I would like to address these failings, without personalisation and accepting that there are millions of good Catholics, and argue that they are endemic to the Catholic Church per se and not just about the failings of Joseph Ratzinger, bad though they obviously are. So, here is a charge sheet.
In the first place, it is a highly institutionalised church, with a rigid hierarchy, set doctrines and habitual rituals. And as such it provides the classic case of what happens to a system of beliefs once they become structured and powerful. The institution loses sight of the basic message which it was established to promote and instead becomes preoccupied with its own preservation at all costs. Instead of the Church serving the people, it is the people who become servants of the Church.
Two illustrations serve to demonstrate this fundamental weakness. The first is central to its supposed raison d’etre. The Jesus of the Gospels lived a simple life of poverty and powerlessness. The Pope, by contrast, lives in imperial panoply in a 72-room palace, is attended hand and foot, has declared himself a head of state and demands the attention of political leaders throughout the world. He is manifestly more akin to a roman emperor than to the ‘Vicar of Christ’.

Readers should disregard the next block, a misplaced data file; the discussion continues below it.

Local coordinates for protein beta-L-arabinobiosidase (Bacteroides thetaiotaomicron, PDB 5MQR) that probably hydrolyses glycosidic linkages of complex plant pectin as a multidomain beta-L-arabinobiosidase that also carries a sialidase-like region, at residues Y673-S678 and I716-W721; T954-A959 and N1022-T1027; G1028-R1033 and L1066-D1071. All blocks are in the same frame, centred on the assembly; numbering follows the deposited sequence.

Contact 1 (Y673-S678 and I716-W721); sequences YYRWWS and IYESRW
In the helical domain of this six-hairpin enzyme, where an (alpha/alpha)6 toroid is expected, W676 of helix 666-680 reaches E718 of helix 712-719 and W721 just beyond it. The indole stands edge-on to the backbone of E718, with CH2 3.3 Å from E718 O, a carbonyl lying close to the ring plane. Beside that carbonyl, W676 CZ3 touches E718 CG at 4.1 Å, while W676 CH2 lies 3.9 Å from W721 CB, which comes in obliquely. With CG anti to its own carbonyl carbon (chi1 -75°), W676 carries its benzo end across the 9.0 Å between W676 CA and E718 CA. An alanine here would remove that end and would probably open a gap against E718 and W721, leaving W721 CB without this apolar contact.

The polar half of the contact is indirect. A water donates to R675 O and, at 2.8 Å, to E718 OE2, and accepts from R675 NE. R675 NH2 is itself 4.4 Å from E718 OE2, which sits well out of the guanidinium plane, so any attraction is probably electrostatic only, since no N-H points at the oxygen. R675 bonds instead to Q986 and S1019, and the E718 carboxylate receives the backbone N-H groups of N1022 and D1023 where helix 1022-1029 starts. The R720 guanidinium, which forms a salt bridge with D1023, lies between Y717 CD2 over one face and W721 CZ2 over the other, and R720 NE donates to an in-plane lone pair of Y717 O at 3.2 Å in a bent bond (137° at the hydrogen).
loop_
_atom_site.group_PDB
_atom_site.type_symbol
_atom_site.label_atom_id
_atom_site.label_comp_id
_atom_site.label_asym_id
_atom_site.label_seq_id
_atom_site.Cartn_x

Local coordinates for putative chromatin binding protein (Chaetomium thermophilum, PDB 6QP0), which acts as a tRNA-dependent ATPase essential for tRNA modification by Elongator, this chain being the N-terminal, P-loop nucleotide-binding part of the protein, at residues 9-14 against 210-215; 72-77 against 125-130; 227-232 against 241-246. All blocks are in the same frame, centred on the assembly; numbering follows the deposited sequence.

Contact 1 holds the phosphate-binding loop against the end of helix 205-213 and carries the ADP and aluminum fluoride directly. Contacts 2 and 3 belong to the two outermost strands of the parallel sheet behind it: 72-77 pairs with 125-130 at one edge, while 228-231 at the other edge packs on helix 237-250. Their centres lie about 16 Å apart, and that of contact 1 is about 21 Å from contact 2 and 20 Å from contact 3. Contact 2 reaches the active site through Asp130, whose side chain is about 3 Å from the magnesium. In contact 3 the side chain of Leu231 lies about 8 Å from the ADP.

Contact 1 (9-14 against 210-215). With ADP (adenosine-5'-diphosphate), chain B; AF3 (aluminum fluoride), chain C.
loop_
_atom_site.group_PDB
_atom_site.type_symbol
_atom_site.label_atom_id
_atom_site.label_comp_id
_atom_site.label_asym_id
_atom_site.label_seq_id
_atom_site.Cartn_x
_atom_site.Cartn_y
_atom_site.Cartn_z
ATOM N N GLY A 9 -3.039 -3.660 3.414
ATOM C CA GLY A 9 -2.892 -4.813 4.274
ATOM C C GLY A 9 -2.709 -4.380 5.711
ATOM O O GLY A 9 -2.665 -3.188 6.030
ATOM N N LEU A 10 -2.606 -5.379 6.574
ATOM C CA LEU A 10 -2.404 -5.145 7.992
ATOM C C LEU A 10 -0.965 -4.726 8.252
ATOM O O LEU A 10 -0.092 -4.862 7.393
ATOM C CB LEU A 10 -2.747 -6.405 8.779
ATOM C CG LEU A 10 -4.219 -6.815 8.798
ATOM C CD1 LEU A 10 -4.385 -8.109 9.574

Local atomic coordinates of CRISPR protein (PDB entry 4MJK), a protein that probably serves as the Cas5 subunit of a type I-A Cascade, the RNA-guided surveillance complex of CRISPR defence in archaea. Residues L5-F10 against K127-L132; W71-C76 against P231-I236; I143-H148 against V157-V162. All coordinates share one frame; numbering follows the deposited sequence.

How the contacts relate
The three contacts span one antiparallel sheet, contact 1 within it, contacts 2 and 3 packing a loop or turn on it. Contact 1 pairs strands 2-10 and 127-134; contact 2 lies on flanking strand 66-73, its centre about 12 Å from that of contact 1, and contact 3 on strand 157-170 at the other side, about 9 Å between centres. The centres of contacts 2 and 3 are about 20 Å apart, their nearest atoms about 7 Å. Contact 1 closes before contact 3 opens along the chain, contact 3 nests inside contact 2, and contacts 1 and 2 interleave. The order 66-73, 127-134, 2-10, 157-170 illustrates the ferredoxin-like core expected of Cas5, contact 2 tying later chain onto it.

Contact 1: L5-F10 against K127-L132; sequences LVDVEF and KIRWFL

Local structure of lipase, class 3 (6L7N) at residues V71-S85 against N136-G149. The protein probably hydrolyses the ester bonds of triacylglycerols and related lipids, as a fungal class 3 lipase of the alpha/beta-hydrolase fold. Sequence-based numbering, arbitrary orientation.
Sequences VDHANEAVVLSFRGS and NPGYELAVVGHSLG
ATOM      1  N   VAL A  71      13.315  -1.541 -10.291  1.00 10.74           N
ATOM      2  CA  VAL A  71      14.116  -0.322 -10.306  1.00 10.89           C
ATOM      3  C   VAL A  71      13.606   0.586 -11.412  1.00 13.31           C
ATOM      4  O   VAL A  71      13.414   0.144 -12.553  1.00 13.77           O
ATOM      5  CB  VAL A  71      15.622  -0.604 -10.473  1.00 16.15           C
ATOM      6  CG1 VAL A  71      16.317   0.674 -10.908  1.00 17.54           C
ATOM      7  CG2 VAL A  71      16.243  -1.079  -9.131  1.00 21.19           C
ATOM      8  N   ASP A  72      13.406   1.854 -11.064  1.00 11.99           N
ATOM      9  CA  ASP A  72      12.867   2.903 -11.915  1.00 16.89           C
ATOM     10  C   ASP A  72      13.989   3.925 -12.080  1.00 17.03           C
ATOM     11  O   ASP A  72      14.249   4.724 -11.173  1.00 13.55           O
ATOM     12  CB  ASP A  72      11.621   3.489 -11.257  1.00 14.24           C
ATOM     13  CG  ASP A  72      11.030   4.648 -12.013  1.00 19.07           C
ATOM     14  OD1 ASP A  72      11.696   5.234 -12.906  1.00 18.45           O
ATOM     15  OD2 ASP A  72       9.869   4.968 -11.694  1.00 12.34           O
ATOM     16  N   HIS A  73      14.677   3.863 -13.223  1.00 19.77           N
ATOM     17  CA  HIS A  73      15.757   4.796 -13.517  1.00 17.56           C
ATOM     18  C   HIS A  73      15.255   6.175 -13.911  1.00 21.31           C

Again, in the child abuse scandals, the Church clearly placed its own reputation above that of the children it was meant to nourish and protect. It was prepared to indulge in massive and widespread cover-up of the abuse and even allow it to continue in order to protect itself from any hint of criticism. A religion which places great emphasis on safeguarding ‘little children’ betrayed them in its own interest.
A second failing is that it is still essentially a medieval autocracy persisting into a democratic age. It is a pyramidal hierarchy in which the Pope is not only held to be infallible when speaking ex cathedra on matters of faith and morals, but also, as with any autocracy, his opinion on almost anything tends to be taken as Gospel. He stamps his authority and his views firmly on the whole organisation. The Church itself strengthens papal power by proclaiming itself as the one, true Church of God, and treating the pope as his representative on earth.